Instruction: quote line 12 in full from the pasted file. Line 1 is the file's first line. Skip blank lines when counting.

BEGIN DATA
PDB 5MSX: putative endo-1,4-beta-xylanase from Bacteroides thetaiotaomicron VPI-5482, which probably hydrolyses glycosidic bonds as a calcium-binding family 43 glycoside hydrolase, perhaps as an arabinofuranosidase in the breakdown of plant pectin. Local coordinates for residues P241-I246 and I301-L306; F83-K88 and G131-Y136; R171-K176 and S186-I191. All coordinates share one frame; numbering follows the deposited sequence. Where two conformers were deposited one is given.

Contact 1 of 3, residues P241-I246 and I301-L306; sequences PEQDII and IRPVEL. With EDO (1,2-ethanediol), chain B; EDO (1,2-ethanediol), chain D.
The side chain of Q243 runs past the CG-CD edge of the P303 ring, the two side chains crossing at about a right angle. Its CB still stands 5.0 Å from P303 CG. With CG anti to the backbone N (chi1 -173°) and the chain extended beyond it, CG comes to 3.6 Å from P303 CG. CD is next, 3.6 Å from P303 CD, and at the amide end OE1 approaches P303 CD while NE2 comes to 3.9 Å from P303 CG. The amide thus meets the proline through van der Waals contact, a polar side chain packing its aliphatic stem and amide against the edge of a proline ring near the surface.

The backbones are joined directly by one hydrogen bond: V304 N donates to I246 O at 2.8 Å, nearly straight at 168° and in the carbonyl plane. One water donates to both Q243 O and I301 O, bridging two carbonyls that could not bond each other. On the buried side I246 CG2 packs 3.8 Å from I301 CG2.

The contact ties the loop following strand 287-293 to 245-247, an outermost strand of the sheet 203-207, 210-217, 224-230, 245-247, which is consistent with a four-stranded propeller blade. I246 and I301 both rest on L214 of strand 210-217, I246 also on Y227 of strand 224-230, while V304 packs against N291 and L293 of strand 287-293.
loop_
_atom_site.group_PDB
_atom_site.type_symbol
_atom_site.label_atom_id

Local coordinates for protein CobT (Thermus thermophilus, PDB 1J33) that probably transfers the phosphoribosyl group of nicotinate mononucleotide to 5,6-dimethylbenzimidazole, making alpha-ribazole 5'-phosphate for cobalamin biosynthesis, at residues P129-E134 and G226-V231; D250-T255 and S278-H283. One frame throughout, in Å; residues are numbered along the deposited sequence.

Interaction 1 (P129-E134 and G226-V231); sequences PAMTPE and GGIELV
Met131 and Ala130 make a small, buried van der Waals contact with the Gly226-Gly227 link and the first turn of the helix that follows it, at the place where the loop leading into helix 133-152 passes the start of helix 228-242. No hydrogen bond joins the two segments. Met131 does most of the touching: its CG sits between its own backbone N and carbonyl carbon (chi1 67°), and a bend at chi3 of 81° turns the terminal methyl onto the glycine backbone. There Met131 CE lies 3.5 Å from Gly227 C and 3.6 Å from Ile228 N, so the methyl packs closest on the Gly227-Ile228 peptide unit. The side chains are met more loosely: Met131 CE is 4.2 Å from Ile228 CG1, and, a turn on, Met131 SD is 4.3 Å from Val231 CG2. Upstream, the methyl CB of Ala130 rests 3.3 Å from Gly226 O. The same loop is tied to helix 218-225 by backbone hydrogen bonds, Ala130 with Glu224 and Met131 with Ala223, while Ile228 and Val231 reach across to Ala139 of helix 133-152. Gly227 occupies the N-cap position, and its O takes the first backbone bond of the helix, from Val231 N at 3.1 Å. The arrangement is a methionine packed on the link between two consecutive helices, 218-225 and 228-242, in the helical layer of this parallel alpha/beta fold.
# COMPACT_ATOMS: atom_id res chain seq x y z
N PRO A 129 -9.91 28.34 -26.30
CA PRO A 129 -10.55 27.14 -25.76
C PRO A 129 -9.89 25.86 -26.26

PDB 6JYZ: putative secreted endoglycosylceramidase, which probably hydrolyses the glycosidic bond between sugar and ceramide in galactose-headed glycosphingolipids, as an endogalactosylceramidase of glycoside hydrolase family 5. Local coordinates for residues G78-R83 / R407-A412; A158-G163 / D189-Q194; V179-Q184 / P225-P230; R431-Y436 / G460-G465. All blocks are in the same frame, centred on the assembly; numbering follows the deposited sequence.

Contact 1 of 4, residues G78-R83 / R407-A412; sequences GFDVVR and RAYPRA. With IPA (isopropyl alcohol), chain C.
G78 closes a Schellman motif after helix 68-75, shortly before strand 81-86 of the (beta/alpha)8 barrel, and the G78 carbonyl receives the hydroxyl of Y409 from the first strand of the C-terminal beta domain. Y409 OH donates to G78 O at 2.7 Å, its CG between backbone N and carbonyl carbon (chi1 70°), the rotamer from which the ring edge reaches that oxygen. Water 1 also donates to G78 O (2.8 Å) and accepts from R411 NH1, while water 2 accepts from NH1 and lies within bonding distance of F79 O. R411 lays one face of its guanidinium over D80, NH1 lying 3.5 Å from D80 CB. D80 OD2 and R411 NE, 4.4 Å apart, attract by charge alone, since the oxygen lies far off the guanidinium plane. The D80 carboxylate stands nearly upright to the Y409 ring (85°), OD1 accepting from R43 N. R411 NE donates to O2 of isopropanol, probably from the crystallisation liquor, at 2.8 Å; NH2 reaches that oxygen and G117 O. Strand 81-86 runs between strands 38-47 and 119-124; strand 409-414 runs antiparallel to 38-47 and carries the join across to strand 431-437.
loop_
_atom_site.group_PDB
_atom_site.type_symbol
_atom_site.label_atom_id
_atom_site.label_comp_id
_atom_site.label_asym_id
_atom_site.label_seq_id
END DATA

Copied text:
Met131 and Ala130 make a small, buried van der Waals contact with the Gly226-Gly227 link and the first turn of the helix that follows it, at the place where the loop leading into helix 133-152 passes the start of helix 228-242. No hydrogen bond joins the two segments. Met131 does most of the touching: its CG sits between its own backbone N and carbonyl carbon (chi1 67°), and a bend at chi3 of 81° turns the terminal methyl onto the glycine backbone. There Met131 CE lies 3.5 Å from Gly227 C and 3.6 Å from Ile228 N, so the methyl packs closest on the Gly227-Ile228 peptide unit. The side chains are met more loosely: Met131 CE is 4.2 Å from Ile228 CG1, and, a turn on, Met131 SD is 4.3 Å from Val231 CG2. Upstream, the methyl CB of Ala130 rests 3.3 Å from Gly226 O. The same loop is tied to helix 218-225 by backbone hydrogen bonds, Ala130 with Glu224 and Met131 with Ala223, while Ile228 and Val231 reach across to Ala139 of helix 133-152. Gly227 occupies the N-cap position, and its O takes the first backbone bond of the helix, from Val231 N at 3.1 Å. The arrangement is a methionine packed on the link between two consecutive helices, 218-225 and 228-242, in the helical layer of this parallel alpha/beta fold.